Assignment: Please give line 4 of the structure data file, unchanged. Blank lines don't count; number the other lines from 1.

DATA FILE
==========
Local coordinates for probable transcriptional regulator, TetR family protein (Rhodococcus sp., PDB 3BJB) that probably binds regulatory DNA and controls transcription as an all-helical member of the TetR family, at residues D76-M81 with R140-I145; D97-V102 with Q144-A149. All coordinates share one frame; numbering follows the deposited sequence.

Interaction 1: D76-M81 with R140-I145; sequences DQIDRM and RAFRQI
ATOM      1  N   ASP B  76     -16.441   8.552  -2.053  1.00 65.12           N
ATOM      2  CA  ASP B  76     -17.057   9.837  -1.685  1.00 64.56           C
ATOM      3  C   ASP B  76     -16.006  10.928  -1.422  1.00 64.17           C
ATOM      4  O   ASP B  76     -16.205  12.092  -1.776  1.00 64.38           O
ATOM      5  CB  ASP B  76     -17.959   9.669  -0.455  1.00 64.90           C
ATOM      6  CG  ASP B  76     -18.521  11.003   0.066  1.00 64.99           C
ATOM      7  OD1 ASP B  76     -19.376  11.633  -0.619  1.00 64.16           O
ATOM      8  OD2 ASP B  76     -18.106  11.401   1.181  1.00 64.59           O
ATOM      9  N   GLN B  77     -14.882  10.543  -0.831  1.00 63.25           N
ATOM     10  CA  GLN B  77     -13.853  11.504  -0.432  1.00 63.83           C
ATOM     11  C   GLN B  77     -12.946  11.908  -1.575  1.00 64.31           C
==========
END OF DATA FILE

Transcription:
ATOM      2  CA  ASP B  76     -17.057   9.837  -1.685  1.00 64.56           C